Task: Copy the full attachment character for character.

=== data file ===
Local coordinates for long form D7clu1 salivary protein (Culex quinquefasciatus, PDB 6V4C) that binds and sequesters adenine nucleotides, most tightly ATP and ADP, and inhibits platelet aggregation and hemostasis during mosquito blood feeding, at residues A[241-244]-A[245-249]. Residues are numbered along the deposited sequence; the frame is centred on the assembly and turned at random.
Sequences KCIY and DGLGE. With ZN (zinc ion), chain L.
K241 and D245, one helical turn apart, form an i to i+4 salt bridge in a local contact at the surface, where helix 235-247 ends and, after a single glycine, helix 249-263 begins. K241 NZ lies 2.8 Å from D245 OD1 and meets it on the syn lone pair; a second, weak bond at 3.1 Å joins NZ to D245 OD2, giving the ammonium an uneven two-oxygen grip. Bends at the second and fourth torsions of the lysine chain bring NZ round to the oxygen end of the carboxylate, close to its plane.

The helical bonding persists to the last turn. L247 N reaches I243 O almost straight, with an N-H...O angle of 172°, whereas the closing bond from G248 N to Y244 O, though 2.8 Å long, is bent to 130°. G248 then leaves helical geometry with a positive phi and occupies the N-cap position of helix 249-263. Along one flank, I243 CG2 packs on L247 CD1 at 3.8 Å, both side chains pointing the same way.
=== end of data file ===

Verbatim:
Local coordinates for long form D7clu1 salivary protein (Culex quinquefasciatus, PDB 6V4C) that binds and sequesters adenine nucleotides, most tightly ATP and ADP, and inhibits platelet aggregation and hemostasis during mosquito blood feeding, at residues A[241-244]-A[245-249]. Residues are numbered along the deposited sequence; the frame is centred on the assembly and turned at random.
Sequences KCIY and DGLGE. With ZN (zinc ion), chain L.
K241 and D245, one helical turn apart, form an i to i+4 salt bridge in a local contact at the surface, where helix 235-247 ends and, after a single glycine, helix 249-263 begins. K241 NZ lies 2.8 Å from D245 OD1 and meets it on the syn lone pair; a second, weak bond at 3.1 Å joins NZ to D245 OD2, giving the ammonium an uneven two-oxygen grip. Bends at the second and fourth torsions of the lysine chain bring NZ round to the oxygen end of the carboxylate, close to its plane.

The helical bonding persists to the last turn. L247 N reaches I243 O almost straight, with an N-H...O angle of 172°, whereas the closing bond from G248 N to Y244 O, though 2.8 Å long, is bent to 130°. G248 then leaves helical geometry with a positive phi and occupies the N-cap position of helix 249-263. Along one flank, I243 CG2 packs on L247 CD1 at 3.8 Å, both side chains pointing the same way.